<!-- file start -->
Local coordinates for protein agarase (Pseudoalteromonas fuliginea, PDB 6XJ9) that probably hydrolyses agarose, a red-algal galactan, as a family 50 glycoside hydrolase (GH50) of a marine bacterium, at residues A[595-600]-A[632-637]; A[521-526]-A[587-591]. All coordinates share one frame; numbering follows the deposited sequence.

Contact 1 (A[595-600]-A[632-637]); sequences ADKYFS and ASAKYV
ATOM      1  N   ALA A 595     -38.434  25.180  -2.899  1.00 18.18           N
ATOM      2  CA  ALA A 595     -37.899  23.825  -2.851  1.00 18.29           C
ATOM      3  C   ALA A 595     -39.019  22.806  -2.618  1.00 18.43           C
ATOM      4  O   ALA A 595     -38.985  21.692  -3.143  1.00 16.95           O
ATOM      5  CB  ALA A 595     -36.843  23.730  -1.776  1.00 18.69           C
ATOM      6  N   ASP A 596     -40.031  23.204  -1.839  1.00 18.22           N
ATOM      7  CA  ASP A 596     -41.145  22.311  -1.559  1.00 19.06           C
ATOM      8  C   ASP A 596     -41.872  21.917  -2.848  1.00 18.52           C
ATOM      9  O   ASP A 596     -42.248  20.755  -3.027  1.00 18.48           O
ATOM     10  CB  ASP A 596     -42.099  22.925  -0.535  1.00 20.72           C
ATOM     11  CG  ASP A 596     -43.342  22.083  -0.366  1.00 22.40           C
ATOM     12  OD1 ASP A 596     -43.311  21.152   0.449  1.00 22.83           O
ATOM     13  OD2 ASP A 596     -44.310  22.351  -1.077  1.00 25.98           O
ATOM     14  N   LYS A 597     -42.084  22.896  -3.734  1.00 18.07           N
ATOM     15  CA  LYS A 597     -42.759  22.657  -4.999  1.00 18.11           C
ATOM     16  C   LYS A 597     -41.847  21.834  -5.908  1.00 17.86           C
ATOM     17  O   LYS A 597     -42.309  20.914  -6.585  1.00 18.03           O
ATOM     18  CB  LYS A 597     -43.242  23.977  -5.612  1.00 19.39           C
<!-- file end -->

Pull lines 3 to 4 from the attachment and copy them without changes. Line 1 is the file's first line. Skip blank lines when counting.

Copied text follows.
ATOM      1  N   ALA A 595     -38.434  25.180  -2.899  1.00 18.18           N
ATOM      2  CA  ALA A 595     -37.899  23.825  -2.851  1.00 18.29           C